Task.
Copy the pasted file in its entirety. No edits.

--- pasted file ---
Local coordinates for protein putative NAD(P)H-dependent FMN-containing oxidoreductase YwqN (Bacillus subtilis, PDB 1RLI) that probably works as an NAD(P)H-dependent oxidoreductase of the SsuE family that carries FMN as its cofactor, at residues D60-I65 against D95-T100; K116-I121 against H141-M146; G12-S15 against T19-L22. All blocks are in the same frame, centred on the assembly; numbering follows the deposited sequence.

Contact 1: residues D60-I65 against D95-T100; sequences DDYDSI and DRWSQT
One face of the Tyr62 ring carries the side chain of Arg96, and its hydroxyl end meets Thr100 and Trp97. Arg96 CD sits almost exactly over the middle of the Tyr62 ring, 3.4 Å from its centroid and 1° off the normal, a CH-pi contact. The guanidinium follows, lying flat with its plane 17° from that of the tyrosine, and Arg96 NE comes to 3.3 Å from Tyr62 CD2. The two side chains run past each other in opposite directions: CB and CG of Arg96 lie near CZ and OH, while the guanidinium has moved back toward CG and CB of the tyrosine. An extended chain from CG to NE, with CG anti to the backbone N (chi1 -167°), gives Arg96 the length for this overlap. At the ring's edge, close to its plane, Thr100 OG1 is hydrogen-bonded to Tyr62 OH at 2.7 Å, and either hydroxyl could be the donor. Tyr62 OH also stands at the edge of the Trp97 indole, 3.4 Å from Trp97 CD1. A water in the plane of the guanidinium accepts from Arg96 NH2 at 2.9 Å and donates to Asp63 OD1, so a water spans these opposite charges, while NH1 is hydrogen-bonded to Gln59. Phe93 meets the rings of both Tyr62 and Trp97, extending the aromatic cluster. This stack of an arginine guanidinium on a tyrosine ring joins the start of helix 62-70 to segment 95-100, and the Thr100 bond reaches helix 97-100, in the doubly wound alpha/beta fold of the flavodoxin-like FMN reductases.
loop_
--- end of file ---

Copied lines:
Local coordinates for protein putative NAD(P)H-dependent FMN-containing oxidoreductase YwqN (Bacillus subtilis, PDB 1RLI) that probably works as an NAD(P)H-dependent oxidoreductase of the SsuE family that carries FMN as its cofactor, at residues D60-I65 against D95-T100; K116-I121 against H141-M146; G12-S15 against T19-L22. All blocks are in the same frame, centred on the assembly; numbering follows the deposited sequence.

Contact 1: residues D60-I65 against D95-T100; sequences DDYDSI and DRWSQT
One face of the Tyr62 ring carries the side chain of Arg96, and its hydroxyl end meets Thr100 and Trp97. Arg96 CD sits almost exactly over the middle of the Tyr62 ring, 3.4 Å from its centroid and 1° off the normal, a CH-pi contact. The guanidinium follows, lying flat with its plane 17° from that of the tyrosine, and Arg96 NE comes to 3.3 Å from Tyr62 CD2. The two side chains run past each other in opposite directions: CB and CG of Arg96 lie near CZ and OH, while the guanidinium has moved back toward CG and CB of the tyrosine. An extended chain from CG to NE, with CG anti to the backbone N (chi1 -167°), gives Arg96 the length for this overlap. At the ring's edge, close to its plane, Thr100 OG1 is hydrogen-bonded to Tyr62 OH at 2.7 Å, and either hydroxyl could be the donor. Tyr62 OH also stands at the edge of the Trp97 indole, 3.4 Å from Trp97 CD1. A water in the plane of the guanidinium accepts from Arg96 NH2 at 2.9 Å and donates to Asp63 OD1, so a water spans these opposite charges, while NH1 is hydrogen-bonded to Gln59. Phe93 meets the rings of both Tyr62 and Trp97, extending the aromatic cluster. This stack of an arginine guanidinium on a tyrosine ring joins the start of helix 62-70 to segment 95-100, and the Thr100 bond reaches helix 97-100, in the doubly wound alpha/beta fold of the flavodoxin-like FMN reductases.
loop_